Older pensioners set to get £2,500 less despite triple lock rise

State pension: Carole Malone criticises rate for OAPs

We use your sign-up to provide content in ways you’ve consented to and to improve our understanding of you. This may include adverts from us and 3rd parties based on our understanding. You can unsubscribe at any time. More info

From April 2023 onwards, Britons will secure their biggest ever rise to the state pension in line with the September 2022 inflation figure. This is due to the return of the triple lock, after its temporary suspension this year.

However, it is important to note the state pension does not provide a flat-rate increase for all in terms of pounds and pence.

What a person gets typically hinges on their National Insurance contributions, but perhaps more importantly, when they retire.

A two-tier state pension system separates retired individuals into groups depending on their age and point of retirement.

The new state pension is available for men born on or after April 6, 1951, and women born on or after April 6, 1953.

The full rate of the new state pension will rise from £185.15 per week, at present, to £203.85 per week.

However, those who are on the older, basic state pension are set to get less.

These individuals will have retired before April 6, 2016. The basic state pension is for men born before April 6, 1951 and women born before April 6, 1953.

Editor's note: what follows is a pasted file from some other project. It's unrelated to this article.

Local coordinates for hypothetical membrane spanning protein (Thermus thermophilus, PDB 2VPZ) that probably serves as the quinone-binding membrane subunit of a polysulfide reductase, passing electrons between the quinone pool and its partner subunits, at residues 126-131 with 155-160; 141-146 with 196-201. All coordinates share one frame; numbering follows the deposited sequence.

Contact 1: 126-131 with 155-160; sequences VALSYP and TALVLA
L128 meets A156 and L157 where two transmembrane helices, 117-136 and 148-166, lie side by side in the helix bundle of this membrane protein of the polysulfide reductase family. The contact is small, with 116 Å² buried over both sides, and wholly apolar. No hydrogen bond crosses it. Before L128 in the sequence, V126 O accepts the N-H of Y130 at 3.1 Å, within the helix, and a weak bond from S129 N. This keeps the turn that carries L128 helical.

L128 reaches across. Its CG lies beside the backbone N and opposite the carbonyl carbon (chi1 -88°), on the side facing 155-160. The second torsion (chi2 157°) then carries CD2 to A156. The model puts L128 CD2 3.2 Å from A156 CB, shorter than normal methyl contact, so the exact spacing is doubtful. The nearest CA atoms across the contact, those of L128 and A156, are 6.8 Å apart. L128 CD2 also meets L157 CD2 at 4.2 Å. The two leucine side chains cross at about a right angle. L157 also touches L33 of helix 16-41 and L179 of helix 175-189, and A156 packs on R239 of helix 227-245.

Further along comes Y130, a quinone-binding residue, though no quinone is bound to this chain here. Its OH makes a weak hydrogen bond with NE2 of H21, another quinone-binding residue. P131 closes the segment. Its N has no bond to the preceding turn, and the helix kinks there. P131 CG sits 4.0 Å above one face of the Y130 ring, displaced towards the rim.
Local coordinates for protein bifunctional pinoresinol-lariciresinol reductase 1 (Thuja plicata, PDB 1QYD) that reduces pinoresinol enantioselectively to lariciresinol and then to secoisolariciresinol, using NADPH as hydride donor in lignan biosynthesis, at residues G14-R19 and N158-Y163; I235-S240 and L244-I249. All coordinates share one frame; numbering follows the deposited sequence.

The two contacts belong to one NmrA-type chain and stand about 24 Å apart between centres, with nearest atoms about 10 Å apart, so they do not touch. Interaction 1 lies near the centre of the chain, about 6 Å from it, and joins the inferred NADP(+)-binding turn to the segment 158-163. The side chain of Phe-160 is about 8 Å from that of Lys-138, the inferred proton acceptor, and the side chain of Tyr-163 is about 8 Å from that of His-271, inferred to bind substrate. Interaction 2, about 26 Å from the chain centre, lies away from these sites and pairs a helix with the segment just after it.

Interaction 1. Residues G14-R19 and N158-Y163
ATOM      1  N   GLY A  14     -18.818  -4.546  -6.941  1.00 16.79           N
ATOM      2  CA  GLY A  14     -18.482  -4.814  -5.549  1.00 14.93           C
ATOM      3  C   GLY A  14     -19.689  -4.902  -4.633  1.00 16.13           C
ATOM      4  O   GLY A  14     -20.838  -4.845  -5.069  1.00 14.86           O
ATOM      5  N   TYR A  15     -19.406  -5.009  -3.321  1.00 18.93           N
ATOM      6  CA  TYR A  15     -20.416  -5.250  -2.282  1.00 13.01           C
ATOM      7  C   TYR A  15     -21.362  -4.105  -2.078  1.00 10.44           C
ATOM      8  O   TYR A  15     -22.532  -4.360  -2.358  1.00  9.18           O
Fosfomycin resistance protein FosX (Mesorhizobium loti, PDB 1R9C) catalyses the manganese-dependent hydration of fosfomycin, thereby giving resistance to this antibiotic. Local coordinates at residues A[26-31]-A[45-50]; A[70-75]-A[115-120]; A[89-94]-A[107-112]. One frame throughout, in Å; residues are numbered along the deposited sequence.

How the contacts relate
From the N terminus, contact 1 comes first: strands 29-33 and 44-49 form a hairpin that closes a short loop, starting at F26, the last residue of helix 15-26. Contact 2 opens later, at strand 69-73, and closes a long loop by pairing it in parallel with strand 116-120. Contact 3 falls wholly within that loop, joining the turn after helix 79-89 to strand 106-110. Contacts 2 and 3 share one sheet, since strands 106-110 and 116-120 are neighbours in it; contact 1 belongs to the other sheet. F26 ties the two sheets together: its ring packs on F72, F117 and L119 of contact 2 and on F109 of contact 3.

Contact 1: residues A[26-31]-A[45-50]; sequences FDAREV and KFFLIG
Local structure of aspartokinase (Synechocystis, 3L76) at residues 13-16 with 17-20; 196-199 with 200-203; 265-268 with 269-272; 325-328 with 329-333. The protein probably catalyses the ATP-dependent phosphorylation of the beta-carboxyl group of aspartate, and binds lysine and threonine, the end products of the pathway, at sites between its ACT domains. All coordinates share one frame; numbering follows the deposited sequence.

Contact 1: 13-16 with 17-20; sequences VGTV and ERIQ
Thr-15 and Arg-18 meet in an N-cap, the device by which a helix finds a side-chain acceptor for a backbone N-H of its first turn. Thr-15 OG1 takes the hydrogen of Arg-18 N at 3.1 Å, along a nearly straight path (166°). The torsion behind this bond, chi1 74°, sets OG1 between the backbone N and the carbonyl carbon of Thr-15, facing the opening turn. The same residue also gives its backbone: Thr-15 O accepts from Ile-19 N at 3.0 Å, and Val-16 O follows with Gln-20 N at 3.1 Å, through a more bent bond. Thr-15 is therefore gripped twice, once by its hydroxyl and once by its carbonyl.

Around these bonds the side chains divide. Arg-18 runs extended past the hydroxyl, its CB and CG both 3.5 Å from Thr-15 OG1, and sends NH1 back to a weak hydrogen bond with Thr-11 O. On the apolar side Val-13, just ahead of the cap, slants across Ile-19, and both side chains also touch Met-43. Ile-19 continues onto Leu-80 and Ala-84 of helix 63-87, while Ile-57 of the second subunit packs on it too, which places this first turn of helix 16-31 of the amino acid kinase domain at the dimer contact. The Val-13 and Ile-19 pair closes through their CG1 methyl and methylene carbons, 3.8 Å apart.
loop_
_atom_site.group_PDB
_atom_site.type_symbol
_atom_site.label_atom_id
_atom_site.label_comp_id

The full basic state pension will rise from a value of £141.85 per week, to £156.20 weekly from April onwards. 

Widow could be eligible for £3,500 boost [VIDEO]
Hours left to secure pension ‘bumper boost’ [INSIGHT]
State pension age to rise with triple lock at risk in future [UPDATE]

Across the course of a year, it means the basic state pension will deliver £2,479 less income.

Although both state pensions will increase by the same percentage amount each year, the basic state pension is working from a lower starting point.

Consequently, some are dissatisfied with the difference, calling for the matter to be reassessed going forward.

Recently, a petition has called for “pension parity” for those who are eligible for the older, basic state pension scheme.

Published on the Parliament website, the petition argues it is an “absolute scandal” there is a monetary gap between the old and new state pensions.

The petition author wrote: “I missed the new pension by 14 days costing me £2.5k a year. This disparity has led to pauper pensioners.

“How can we live on £2.5k a year less, just because we were born before April 6, 51/53 than someone born later? The cost of living is the same for all – not because of where you were born.

“Many affected by this really could do with the extra financial boost this will provide.”

What is happening where you live? Find out by adding your postcode or visit InYourArea

At present, the petition has garnered some 730 signatures, meaning it has less than the 10,000 needed for an official Government response.

At 100,000 signatures any petition in the website will be considered for debate in Parliament.

However, only one day remains to reach this target as the petition deadline is laid out as February 1, 2023.

The DWP has explained the full yearly amount of the basic state pension is £2,300 higher than in 2010.

It has said the “vast majority” of those in receipt of it, also get an occupational or private pension, or the Additional state pension – and many will receive a combination of the two. 

Source: Read Full Article